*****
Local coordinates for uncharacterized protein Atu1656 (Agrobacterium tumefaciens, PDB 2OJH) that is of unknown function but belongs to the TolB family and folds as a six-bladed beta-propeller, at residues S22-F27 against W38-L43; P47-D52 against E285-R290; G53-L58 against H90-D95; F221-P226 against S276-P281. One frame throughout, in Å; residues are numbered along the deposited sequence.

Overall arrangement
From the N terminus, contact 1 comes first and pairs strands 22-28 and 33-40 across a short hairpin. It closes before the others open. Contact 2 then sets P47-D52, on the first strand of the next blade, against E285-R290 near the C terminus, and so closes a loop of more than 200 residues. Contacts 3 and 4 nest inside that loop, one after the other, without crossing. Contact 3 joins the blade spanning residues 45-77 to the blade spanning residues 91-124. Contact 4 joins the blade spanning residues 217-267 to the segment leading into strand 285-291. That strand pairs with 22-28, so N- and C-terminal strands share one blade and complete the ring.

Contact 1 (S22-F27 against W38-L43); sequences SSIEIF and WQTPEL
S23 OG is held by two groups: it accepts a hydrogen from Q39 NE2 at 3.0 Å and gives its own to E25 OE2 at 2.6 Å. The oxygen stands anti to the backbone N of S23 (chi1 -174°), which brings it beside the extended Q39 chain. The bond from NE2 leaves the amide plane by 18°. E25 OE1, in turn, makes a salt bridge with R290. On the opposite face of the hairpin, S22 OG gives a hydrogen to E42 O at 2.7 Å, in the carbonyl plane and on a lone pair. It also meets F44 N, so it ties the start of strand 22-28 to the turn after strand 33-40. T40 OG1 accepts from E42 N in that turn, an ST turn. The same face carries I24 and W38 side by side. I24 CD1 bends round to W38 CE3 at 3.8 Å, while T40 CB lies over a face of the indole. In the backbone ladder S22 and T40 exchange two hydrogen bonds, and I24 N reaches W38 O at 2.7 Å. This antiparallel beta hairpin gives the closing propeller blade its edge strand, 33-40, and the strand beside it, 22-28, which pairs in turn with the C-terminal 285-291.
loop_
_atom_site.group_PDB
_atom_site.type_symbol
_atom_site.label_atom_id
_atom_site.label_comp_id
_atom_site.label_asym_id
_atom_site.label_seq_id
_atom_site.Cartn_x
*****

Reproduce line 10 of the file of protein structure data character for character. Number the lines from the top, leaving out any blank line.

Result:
_atom_site.label_comp_id